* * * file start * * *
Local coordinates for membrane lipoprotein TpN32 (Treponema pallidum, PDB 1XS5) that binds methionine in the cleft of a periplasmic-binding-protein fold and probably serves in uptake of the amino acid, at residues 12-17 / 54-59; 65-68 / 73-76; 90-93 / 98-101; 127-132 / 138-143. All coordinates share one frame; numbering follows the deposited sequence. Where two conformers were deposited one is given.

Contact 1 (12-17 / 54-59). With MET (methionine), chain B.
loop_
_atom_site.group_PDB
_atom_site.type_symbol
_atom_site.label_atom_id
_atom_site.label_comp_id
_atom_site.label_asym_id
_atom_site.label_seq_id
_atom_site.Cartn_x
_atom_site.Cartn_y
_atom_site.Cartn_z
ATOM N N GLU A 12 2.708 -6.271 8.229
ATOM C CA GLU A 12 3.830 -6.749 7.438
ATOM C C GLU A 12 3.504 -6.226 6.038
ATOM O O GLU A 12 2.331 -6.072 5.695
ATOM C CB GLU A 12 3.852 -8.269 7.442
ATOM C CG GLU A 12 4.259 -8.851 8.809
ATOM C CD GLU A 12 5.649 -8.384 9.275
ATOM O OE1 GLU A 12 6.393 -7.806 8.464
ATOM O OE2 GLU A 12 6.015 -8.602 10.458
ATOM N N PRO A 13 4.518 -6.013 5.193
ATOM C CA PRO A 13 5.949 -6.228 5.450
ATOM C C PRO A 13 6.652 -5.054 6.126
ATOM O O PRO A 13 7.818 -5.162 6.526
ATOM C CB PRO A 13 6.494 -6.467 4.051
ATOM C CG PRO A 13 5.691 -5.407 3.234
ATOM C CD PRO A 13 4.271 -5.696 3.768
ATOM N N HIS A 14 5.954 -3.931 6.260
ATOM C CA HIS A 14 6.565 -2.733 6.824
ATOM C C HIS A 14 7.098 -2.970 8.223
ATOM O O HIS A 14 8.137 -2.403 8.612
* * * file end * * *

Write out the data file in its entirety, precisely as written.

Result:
Local coordinates for membrane lipoprotein TpN32 (Treponema pallidum, PDB 1XS5) that binds methionine in the cleft of a periplasmic-binding-protein fold and probably serves in uptake of the amino acid, at residues 12-17 / 54-59; 65-68 / 73-76; 90-93 / 98-101; 127-132 / 138-143. All coordinates share one frame; numbering follows the deposited sequence. Where two conformers were deposited one is given.

Contact 1 (12-17 / 54-59). With MET (methionine), chain B.
loop_
_atom_site.group_PDB
_atom_site.type_symbol
_atom_site.label_atom_id
_atom_site.label_comp_id
_atom_site.label_asym_id
_atom_site.label_seq_id
_atom_site.Cartn_x
_atom_site.Cartn_y
_atom_site.Cartn_z
ATOM N N GLU A 12 2.708 -6.271 8.229
ATOM C CA GLU A 12 3.830 -6.749 7.438
ATOM C C GLU A 12 3.504 -6.226 6.038
ATOM O O GLU A 12 2.331 -6.072 5.695
ATOM C CB GLU A 12 3.852 -8.269 7.442
ATOM C CG GLU A 12 4.259 -8.851 8.809
ATOM C CD GLU A 12 5.649 -8.384 9.275
ATOM O OE1 GLU A 12 6.393 -7.806 8.464
ATOM O OE2 GLU A 12 6.015 -8.602 10.458
ATOM N N PRO A 13 4.518 -6.013 5.193
ATOM C CA PRO A 13 5.949 -6.228 5.450
ATOM C C PRO A 13 6.652 -5.054 6.126
ATOM O O PRO A 13 7.818 -5.162 6.526
ATOM C CB PRO A 13 6.494 -6.467 4.051
ATOM C CG PRO A 13 5.691 -5.407 3.234
ATOM C CD PRO A 13 4.271 -5.696 3.768
ATOM N N HIS A 14 5.954 -3.931 6.260
ATOM C CA HIS A 14 6.565 -2.733 6.824
ATOM C C HIS A 14 7.098 -2.970 8.223
ATOM O O HIS A 14 8.137 -2.403 8.612